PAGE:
Sunday, January 22, 2012

The Lion Sleeps Tonight

I'd already written the majority of a new entry--one that I liked a good bit, actually--but that entry needs to be relegated to the back burner, at least for the day.  This is a sad day.  This is a heartbreakingly sad ending to a heartbreakingly sad story.

Rest in peace, Joe Paterno.

My heart breaks for him.  I, frankly, cannot think of a worse way to die---and I'm not talking about cancer.  Imagine spending sixty-plus years dedicating your life to something you loved, something you believed in, something with which your identity was completely intertwined-- and losing it, abruptly and in scandal.  Imagine losing your will to live, and dying a broken person, in the public eye.    Imagine, really imagine, dying of a broken heart.  Imagine that happening to your parents, your grandparents, your children, and tell me that doesn't break YOUR heart.

I see some similarities between the death of Joe Paterno and the death of Charles Schulz, the creator of the Peanuts cartoon.   I've carried the Charles Schulz Story for years.  For those who don't know the story, Charles Schulz in his sleep at home February 12, 2000.  His last original Peanuts strip was published the very next day, on Sunday, February 13, 2000, just hours after his death the night before.  His creation could not exist without him, and, as it turns out, he could not exist without it.  

Think about that for a second.  Most of us will end our careers with a retirement party.  Some of us joke about our jobs killing us.  Most of us will retire into the sunset, and will be replaced in the workplace with little fanfare, and will carry on with our second (or third) act. A select few, those whose career accomplishments have  touched the lives of millions, literally cannot live without their work.  Those are the people who are irreplaceable.  

Joe Paterno is irreplaceable. 

Joe Paterno's positive impact is immeasurable.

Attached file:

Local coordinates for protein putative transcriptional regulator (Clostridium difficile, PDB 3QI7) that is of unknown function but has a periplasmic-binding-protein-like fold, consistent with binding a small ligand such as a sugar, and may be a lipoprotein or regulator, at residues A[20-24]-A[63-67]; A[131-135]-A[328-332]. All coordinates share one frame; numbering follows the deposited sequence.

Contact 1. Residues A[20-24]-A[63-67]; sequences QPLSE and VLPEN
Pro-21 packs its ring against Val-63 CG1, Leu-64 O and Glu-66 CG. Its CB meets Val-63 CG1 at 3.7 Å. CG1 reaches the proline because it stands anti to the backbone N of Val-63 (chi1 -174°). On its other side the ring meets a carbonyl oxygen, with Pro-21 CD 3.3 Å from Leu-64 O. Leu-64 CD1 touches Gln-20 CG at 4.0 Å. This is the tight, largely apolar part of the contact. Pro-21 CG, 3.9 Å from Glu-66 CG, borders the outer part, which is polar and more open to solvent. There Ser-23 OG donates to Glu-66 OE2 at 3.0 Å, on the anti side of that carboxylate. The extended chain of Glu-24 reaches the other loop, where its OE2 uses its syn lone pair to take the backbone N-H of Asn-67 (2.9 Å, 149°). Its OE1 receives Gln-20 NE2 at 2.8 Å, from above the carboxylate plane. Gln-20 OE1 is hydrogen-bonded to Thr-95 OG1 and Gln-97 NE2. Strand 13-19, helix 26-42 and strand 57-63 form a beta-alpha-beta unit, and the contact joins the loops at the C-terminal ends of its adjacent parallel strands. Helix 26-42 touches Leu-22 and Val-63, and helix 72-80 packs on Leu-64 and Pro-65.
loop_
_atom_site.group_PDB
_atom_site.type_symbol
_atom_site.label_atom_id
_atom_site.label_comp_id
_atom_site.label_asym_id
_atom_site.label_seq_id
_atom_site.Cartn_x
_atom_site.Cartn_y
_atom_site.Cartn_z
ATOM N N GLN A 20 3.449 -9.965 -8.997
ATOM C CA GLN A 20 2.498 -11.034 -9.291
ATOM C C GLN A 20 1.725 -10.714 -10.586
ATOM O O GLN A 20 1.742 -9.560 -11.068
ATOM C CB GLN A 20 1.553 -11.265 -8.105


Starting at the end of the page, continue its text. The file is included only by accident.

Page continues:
Joe Paterno's significant positive contributions are his legacy, and should be remembered as such.
This isn't the time or place to discuss the crimes committed by Jerry Sandusky, and it's certainly not the time for armchair philosophers to pontificate on what they would or would not have done if wearing Joe Paterno's shoes.  It's inappropriate, it's callous and it shows a complete lack of sensitivity for a man who most likely died of a broken heart.  Wrap your heads and your hearts around that one.

I recently read an article called "Bureaucracy, Loyalty and Truth" that was written by Eric Silver, a sociology professor, in direct response to the Penn State scandal.  I'd implore all of you to read this article--it was eye opening in ways that were uncomfortable, yet realistic.  The article discussed the statistical likelihood of people truly being whistleblowers, and how the concept of loyalty is a subtle underminer of morality.

Following are two quotes from the article that I cannot shake:

1.  "Everyone likes to think that they would be the whistleblower---they are the ones who would risk their job, their likelihood, their future.  Statistically, you're full of crap.  For every 1,000 people, you're lucky if there are two or three whistleblowers."

 2.  "You like to think of loyalty as a good thing.  Loyalty may be one of the most subtle undermining sources of morality there is.  Loyalty predisposes people to collusion. When a family member is in trouble, what's our first reaction?  We all know that family is about protecting its own."

Those quotes certainly make me think twice about self-righteous indignation and casting stones.  God knows that I've certainly played the "family protecting its own" card more than once. It's very easy and very convenient to think the world is least for everyone other than ourselves. A black and white world makes us sleep better at night, but that's not what we have.  It is a world colored in complicating shades of gray---for all of us.   

And, make no bones about it--- it's a very gray day.

Rest in peace, Joe Paterno.  You, your contributions and your impact will be sorely missed.  Your legacy will live on.

--Little Miss Sunshine


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